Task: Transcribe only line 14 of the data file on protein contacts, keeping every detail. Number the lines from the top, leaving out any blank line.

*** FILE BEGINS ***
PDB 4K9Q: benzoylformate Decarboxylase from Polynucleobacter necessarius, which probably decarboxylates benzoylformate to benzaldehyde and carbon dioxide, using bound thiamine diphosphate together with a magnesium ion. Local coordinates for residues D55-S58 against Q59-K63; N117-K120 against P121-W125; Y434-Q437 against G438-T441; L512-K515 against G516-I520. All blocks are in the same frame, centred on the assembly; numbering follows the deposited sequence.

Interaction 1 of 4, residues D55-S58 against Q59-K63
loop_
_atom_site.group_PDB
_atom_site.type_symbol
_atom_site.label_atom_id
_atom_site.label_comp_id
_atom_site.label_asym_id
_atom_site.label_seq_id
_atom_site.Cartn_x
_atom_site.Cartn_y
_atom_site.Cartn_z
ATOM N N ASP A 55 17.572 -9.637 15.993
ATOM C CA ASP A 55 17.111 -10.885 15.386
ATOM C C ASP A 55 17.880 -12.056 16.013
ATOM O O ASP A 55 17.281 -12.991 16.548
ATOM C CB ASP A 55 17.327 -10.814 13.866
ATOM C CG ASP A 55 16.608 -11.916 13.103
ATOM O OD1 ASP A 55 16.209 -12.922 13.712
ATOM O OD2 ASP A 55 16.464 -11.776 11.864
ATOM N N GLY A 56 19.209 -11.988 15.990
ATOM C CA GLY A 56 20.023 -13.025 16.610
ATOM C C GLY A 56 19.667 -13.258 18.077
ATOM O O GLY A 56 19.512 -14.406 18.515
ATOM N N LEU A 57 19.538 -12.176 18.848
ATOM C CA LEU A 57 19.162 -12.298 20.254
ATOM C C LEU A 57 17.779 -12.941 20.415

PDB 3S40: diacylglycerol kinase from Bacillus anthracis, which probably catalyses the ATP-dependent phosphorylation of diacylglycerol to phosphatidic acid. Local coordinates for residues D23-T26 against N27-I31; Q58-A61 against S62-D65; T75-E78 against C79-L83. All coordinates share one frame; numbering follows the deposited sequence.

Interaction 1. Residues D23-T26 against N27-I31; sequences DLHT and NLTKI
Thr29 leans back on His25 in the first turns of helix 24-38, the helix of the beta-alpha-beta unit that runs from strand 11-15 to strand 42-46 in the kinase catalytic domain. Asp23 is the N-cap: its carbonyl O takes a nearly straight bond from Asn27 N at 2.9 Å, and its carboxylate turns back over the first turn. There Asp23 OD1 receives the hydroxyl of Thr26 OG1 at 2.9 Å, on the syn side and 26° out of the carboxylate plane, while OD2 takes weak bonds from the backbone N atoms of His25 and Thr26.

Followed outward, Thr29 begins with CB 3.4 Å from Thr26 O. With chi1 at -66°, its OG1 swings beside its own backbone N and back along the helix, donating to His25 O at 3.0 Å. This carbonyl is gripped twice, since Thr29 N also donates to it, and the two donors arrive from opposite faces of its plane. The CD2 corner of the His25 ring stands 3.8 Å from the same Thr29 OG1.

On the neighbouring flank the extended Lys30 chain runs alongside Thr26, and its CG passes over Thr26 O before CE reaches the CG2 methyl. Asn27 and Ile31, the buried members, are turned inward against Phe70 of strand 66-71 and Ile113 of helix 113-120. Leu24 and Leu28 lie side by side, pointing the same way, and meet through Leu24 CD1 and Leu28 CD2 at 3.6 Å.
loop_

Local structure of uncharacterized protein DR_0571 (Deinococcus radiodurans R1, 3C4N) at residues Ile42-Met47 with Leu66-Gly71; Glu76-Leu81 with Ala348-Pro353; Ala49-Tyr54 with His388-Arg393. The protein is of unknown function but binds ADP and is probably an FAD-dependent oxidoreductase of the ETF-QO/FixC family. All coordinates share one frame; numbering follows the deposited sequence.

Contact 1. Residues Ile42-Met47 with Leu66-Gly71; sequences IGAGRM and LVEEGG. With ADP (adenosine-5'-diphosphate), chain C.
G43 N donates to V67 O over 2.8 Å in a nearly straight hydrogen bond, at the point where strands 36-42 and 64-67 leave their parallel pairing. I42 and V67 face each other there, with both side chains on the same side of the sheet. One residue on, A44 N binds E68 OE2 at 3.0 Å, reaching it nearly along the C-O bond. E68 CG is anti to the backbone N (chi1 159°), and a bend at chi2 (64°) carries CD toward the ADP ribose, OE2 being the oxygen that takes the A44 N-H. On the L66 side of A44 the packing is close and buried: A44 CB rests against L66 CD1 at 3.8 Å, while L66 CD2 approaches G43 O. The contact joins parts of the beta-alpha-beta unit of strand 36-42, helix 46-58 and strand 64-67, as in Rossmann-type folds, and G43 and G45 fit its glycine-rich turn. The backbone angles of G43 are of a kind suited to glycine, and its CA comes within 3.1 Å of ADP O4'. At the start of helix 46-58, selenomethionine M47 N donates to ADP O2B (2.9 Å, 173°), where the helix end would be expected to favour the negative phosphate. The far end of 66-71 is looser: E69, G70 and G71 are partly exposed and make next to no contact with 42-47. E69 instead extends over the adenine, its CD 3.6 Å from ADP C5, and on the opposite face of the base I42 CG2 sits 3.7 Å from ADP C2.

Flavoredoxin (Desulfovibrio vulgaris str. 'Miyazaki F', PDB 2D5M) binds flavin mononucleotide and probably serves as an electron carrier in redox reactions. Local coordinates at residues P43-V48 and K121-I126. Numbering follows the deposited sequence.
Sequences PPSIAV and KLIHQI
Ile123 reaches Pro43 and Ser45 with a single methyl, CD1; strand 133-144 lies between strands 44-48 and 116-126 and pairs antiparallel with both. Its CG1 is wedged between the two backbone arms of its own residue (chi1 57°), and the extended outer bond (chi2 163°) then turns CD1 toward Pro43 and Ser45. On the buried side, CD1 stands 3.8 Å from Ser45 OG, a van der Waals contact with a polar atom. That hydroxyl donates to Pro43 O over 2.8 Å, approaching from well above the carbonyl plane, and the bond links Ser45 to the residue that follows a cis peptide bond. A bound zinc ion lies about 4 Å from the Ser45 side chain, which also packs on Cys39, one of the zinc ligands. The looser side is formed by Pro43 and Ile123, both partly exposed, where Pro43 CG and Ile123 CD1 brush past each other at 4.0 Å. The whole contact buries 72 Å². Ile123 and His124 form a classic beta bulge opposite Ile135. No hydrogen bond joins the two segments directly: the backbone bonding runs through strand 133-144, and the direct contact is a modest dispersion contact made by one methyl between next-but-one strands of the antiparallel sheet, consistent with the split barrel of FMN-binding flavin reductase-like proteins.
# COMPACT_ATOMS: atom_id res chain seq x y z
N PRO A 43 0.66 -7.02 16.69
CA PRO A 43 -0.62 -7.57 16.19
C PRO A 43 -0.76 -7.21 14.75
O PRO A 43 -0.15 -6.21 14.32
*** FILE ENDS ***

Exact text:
ATOM C CA ASP A 55 17.111 -10.885 15.386